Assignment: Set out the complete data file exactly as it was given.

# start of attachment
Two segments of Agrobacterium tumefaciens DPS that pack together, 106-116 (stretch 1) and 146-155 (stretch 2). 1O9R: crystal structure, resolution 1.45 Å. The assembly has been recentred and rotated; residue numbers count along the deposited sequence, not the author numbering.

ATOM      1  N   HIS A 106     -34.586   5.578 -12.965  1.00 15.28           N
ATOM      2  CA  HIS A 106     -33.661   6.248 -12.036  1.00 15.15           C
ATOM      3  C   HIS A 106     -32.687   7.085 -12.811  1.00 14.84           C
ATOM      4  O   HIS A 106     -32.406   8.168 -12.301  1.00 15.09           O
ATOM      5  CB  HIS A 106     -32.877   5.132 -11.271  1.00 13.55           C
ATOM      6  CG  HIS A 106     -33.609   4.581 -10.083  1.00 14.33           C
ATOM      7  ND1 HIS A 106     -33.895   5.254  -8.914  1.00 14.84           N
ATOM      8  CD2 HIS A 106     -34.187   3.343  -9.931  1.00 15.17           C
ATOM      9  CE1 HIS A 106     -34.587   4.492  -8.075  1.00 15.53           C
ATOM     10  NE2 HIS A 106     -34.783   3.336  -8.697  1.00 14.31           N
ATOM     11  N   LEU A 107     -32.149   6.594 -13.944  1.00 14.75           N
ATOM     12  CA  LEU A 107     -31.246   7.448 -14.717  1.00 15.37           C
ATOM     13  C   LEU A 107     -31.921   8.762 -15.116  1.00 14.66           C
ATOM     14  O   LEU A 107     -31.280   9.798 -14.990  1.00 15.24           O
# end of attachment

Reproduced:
Two segments of Agrobacterium tumefaciens DPS that pack together, 106-116 (stretch 1) and 146-155 (stretch 2). 1O9R: crystal structure, resolution 1.45 Å. The assembly has been recentred and rotated; residue numbers count along the deposited sequence, not the author numbering.

ATOM      1  N   HIS A 106     -34.586   5.578 -12.965  1.00 15.28           N
ATOM      2  CA  HIS A 106     -33.661   6.248 -12.036  1.00 15.15           C
ATOM      3  C   HIS A 106     -32.687   7.085 -12.811  1.00 14.84           C
ATOM      4  O   HIS A 106     -32.406   8.168 -12.301  1.00 15.09           O
ATOM      5  CB  HIS A 106     -32.877   5.132 -11.271  1.00 13.55           C
ATOM      6  CG  HIS A 106     -33.609   4.581 -10.083  1.00 14.33           C
ATOM      7  ND1 HIS A 106     -33.895   5.254  -8.914  1.00 14.84           N
ATOM      8  CD2 HIS A 106     -34.187   3.343  -9.931  1.00 15.17           C
ATOM      9  CE1 HIS A 106     -34.587   4.492  -8.075  1.00 15.53           C
ATOM     10  NE2 HIS A 106     -34.783   3.336  -8.697  1.00 14.31           N
ATOM     11  N   LEU A 107     -32.149   6.594 -13.944  1.00 14.75           N
ATOM     12  CA  LEU A 107     -31.246   7.448 -14.717  1.00 15.37           C
ATOM     13  C   LEU A 107     -31.921   8.762 -15.116  1.00 14.66           C
ATOM     14  O   LEU A 107     -31.280   9.798 -14.990  1.00 15.24           O